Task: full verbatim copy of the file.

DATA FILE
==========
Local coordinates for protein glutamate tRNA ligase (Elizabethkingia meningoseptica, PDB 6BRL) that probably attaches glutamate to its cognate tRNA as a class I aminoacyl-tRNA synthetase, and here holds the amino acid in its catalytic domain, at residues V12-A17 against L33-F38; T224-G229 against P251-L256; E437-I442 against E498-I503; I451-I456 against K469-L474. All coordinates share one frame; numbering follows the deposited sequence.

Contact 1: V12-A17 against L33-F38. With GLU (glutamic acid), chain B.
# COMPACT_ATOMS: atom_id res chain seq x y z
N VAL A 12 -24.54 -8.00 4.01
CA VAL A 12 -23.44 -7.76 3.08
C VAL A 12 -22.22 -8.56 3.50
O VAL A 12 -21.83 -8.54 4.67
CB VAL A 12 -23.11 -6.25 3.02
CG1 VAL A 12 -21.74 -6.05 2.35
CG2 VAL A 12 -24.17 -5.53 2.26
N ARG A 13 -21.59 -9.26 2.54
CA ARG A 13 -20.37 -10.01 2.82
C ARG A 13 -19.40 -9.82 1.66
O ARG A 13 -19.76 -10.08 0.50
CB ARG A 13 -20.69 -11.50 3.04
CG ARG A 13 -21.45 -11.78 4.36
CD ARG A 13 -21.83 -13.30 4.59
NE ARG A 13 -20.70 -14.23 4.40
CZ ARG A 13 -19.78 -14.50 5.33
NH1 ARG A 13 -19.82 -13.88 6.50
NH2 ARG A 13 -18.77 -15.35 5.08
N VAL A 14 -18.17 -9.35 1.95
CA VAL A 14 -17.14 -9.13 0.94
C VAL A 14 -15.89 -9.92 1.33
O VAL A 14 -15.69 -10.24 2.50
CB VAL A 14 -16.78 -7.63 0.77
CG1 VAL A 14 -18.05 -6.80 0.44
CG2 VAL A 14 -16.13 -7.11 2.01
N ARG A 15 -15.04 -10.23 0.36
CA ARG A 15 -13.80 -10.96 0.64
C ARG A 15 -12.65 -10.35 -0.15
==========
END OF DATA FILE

Local coordinates for protein glutamate tRNA ligase (Elizabethkingia meningoseptica, PDB 6BRL) that probably attaches glutamate to its cognate tRNA as a class I aminoacyl-tRNA synthetase, and here holds the amino acid in its catalytic domain, at residues V12-A17 against L33-F38; T224-G229 against P251-L256; E437-I442 against E498-I503; I451-I456 against K469-L474. All coordinates share one frame; numbering follows the deposited sequence.

Contact 1: V12-A17 against L33-F38. With GLU (glutamic acid), chain B.
# COMPACT_ATOMS: atom_id res chain seq x y z
N VAL A 12 -24.54 -8.00 4.01
CA VAL A 12 -23.44 -7.76 3.08
C VAL A 12 -22.22 -8.56 3.50
O VAL A 12 -21.83 -8.54 4.67
CB VAL A 12 -23.11 -6.25 3.02
CG1 VAL A 12 -21.74 -6.05 2.35
CG2 VAL A 12 -24.17 -5.53 2.26
N ARG A 13 -21.59 -9.26 2.54
CA ARG A 13 -20.37 -10.01 2.82
C ARG A 13 -19.40 -9.82 1.66
O ARG A 13 -19.76 -10.08 0.50
CB ARG A 13 -20.69 -11.50 3.04
CG ARG A 13 -21.45 -11.78 4.36
CD ARG A 13 -21.83 -13.30 4.59
NE ARG A 13 -20.70 -14.23 4.40
CZ ARG A 13 -19.78 -14.50 5.33
NH1 ARG A 13 -19.82 -13.88 6.50
NH2 ARG A 13 -18.77 -15.35 5.08
N VAL A 14 -18.17 -9.35 1.95
CA VAL A 14 -17.14 -9.13 0.94
C VAL A 14 -15.89 -9.92 1.33
O VAL A 14 -15.69 -10.24 2.50
CB VAL A 14 -16.78 -7.63 0.77
CG1 VAL A 14 -18.05 -6.80 0.44
CG2 VAL A 14 -16.13 -7.11 2.01
N ARG A 15 -15.04 -10.23 0.36
CA ARG A 15 -13.80 -10.96 0.64
C ARG A 15 -12.65 -10.35 -0.15